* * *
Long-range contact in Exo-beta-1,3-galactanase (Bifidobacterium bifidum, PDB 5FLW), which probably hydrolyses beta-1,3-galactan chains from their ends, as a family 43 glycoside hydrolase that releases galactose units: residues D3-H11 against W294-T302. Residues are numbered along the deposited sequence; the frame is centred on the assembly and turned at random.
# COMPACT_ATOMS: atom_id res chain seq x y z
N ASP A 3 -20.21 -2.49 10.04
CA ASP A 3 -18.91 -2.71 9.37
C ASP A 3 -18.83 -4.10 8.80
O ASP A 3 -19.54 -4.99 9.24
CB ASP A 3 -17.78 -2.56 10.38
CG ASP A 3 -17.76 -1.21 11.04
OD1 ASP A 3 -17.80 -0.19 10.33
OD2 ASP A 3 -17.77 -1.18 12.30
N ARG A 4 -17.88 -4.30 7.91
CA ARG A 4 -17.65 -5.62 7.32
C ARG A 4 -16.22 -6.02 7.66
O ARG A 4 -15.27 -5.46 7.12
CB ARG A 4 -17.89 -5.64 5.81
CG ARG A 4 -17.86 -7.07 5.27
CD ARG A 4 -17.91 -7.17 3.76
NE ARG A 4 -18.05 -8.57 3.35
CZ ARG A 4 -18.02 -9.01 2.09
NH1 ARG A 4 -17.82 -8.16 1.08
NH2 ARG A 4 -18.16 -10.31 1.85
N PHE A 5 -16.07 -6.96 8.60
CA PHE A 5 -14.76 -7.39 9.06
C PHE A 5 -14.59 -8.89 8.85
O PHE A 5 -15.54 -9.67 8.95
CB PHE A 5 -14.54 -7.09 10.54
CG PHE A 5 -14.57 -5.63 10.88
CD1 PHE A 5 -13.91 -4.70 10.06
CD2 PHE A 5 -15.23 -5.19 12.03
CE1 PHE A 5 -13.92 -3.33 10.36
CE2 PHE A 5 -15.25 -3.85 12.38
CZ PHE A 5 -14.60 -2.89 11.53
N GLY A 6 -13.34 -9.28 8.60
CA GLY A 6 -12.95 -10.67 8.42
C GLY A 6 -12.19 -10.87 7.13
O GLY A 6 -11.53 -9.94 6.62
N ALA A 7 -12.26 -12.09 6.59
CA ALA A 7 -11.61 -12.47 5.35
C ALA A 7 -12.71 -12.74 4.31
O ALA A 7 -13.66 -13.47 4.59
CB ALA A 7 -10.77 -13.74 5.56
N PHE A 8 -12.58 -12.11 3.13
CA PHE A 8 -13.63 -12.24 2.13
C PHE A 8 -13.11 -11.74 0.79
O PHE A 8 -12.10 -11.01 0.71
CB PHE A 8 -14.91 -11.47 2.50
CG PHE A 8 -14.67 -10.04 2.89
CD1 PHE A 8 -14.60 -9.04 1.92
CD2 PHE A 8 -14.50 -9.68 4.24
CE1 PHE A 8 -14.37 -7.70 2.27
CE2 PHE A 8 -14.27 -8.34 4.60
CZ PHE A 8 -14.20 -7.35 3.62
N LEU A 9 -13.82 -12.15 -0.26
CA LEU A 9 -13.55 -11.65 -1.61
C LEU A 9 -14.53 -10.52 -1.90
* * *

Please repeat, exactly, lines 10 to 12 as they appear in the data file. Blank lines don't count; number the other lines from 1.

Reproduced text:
OD2 ASP A 3 -17.77 -1.18 12.30
N ARG A 4 -17.88 -4.30 7.91
CA ARG A 4 -17.65 -5.62 7.32